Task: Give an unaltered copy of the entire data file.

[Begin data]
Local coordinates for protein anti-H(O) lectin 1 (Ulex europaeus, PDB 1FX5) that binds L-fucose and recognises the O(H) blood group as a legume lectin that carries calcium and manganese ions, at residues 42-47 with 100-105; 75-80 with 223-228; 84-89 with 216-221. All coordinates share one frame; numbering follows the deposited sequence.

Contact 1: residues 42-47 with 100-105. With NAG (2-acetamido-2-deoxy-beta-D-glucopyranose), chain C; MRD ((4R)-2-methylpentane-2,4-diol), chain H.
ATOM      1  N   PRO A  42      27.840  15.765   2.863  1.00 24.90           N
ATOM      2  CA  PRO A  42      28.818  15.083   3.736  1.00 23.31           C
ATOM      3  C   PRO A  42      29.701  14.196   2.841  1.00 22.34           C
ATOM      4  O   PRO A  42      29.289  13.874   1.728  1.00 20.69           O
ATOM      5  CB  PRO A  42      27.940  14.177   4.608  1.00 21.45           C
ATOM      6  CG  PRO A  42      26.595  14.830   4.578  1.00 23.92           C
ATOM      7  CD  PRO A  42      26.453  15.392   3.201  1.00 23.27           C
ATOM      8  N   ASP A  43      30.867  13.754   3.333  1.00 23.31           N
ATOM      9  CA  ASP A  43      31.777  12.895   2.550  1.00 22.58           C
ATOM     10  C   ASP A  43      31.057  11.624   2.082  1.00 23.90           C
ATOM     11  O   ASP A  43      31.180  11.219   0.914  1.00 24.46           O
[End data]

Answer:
Local coordinates for protein anti-H(O) lectin 1 (Ulex europaeus, PDB 1FX5) that binds L-fucose and recognises the O(H) blood group as a legume lectin that carries calcium and manganese ions, at residues 42-47 with 100-105; 75-80 with 223-228; 84-89 with 216-221. All coordinates share one frame; numbering follows the deposited sequence.

Contact 1: residues 42-47 with 100-105. With NAG (2-acetamido-2-deoxy-beta-D-glucopyranose), chain C; MRD ((4R)-2-methylpentane-2,4-diol), chain H.
ATOM      1  N   PRO A  42      27.840  15.765   2.863  1.00 24.90           N
ATOM      2  CA  PRO A  42      28.818  15.083   3.736  1.00 23.31           C
ATOM      3  C   PRO A  42      29.701  14.196   2.841  1.00 22.34           C
ATOM      4  O   PRO A  42      29.289  13.874   1.728  1.00 20.69           O
ATOM      5  CB  PRO A  42      27.940  14.177   4.608  1.00 21.45           C
ATOM      6  CG  PRO A  42      26.595  14.830   4.578  1.00 23.92           C
ATOM      7  CD  PRO A  42      26.453  15.392   3.201  1.00 23.27           C
ATOM      8  N   ASP A  43      30.867  13.754   3.333  1.00 23.31           N
ATOM      9  CA  ASP A  43      31.777  12.895   2.550  1.00 22.58           C
ATOM     10  C   ASP A  43      31.057  11.624   2.082  1.00 23.90           C
ATOM     11  O   ASP A  43      31.180  11.219   0.914  1.00 24.46           O